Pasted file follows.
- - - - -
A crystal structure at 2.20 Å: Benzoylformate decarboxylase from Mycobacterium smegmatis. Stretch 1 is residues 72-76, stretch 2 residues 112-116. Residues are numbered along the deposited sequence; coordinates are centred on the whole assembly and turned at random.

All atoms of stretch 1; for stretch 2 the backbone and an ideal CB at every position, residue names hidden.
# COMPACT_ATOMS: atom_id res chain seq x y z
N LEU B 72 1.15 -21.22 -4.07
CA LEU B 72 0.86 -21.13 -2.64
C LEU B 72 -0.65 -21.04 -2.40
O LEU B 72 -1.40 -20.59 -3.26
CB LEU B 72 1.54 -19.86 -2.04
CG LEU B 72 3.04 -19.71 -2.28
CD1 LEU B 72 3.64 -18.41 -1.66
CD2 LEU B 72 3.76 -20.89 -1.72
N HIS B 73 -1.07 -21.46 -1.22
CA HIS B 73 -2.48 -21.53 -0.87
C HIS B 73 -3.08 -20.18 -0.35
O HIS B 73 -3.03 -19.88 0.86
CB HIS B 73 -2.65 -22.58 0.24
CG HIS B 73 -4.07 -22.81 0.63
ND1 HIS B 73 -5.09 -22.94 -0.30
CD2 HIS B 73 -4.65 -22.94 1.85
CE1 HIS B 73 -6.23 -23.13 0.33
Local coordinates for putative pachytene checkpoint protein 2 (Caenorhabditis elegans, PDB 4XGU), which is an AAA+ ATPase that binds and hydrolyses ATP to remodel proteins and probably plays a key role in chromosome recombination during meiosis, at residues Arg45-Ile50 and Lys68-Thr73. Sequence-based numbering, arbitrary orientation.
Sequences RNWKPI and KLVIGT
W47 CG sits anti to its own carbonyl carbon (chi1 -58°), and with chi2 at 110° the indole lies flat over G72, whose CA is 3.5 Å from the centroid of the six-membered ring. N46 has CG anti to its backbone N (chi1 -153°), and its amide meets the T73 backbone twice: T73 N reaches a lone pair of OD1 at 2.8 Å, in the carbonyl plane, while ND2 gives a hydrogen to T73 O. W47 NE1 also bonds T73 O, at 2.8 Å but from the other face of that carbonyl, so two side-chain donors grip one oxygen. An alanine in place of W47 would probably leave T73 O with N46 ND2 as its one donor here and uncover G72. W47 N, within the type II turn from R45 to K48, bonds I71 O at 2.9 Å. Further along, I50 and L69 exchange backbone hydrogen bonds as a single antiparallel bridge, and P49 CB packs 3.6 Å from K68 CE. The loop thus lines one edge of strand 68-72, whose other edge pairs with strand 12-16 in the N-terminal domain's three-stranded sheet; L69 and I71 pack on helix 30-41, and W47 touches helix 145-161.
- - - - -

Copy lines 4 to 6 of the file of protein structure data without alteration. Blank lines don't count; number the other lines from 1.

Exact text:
N LEU B 72 1.15 -21.22 -4.07
CA LEU B 72 0.86 -21.13 -2.64
C LEU B 72 -0.65 -21.04 -2.40